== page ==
‘Cut and Fill’

The canal was surveyed and planned by Thomas Telford and is an example of his ‘cut and fill’ approach to man-made waterways. It runs along the edge of a tall ridge of hills, to the west of the Pennines and follows as straight a course as possible, with many cuttings and embankments constructed to achieve this. Earlier canals tended to follow the contours of the countryside.

Built for Commerce

The Macclesfield has a shallow and tapered bottom, built originally for commercial boats which tended to moor at wharves as opposed to along the canal. This means that the canal needs to be regularly dredged and mooring on the canal can be tricky in times of low water supply. Thomas Telford clearly never saw the potential for leisure boating in the modern age!

Walking along the canal

Did You Know?

  • Snake bridges

    The Macclesfield canal has some beautiful old stone bridges – particularly the snake bridges where the towpath changes sides of the canal. These bridges were designed to allow the horse to move over without having to untie it from the boat.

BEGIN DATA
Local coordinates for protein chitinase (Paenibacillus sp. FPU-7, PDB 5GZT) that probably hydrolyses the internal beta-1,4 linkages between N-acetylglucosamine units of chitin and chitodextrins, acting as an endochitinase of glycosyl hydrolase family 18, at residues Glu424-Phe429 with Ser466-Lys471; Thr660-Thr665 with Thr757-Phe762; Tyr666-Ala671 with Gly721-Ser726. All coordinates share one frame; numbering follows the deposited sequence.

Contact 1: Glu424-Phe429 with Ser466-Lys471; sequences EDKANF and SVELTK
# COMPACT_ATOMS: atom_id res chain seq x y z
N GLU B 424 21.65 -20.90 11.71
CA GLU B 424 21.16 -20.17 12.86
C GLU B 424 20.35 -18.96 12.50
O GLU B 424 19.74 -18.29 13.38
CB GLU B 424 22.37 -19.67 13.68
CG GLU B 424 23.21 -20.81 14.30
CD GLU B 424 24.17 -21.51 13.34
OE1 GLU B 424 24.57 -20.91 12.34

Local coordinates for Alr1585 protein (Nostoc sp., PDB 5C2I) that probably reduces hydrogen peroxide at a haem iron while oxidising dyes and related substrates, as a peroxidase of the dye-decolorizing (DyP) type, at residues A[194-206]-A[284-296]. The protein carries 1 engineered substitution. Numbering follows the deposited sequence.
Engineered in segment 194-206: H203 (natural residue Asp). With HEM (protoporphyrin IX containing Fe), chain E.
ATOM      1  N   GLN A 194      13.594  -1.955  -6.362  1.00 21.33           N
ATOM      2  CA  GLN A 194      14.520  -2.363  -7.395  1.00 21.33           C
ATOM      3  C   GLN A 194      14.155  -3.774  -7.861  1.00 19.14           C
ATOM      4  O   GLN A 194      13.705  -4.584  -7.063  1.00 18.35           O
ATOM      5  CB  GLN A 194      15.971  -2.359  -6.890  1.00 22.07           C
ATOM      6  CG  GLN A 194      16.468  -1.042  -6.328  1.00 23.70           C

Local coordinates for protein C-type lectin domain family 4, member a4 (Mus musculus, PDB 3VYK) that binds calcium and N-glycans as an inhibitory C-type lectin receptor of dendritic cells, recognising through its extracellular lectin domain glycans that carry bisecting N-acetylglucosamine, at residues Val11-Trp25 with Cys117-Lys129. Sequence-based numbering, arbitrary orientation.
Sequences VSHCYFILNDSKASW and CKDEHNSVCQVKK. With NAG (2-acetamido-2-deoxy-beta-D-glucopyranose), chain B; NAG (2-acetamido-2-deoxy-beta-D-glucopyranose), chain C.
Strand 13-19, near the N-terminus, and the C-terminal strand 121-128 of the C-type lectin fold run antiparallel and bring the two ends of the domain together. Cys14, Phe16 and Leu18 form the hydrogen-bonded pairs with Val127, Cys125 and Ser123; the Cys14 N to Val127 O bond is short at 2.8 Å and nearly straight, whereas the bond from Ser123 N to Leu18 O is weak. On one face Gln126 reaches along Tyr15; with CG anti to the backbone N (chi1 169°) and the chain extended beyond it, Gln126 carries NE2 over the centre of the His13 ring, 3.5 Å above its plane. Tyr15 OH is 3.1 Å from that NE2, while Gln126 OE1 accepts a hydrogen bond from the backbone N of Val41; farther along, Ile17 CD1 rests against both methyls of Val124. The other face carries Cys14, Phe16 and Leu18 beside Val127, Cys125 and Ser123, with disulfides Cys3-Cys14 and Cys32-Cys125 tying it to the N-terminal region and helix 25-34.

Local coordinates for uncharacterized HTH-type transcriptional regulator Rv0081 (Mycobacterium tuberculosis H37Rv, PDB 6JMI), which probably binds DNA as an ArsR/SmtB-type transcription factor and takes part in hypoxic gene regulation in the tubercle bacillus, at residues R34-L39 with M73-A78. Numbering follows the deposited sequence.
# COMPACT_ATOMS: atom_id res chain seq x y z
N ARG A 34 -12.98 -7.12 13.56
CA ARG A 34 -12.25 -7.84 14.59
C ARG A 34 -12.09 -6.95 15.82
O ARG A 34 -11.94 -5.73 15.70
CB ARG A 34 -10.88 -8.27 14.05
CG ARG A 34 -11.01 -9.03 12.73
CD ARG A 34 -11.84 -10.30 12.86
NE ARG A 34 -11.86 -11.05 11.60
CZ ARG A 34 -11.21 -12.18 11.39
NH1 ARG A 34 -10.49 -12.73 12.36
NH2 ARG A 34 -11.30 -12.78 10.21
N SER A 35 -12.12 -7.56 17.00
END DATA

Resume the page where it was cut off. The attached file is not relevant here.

• Conservation Area

    The whole canal was designated as a Conservation Area by Macclesfield Borough Council in 1975, and a large number of its structures have been Grade II listed in recognition of their historic importance, including some of the aforementioned snake bridges.

  • Railway Ownership

    The canal was sold to a railway company in 1846 and under railway ownership, the canal fared better than many, and commercial carrying continued until 1954.

  • Leisure boating

    The North Cheshire Cruising Club, formed in 1943 and based at the High Lane arm, became the first leisure cruising club on the British inland waterways.

Driving your boat

Black Prince Cruising Routes

Black Prince Canal Guides

Below are links to a few of our other canal specific guides and canal maps to help inspire you on your next canal holiday: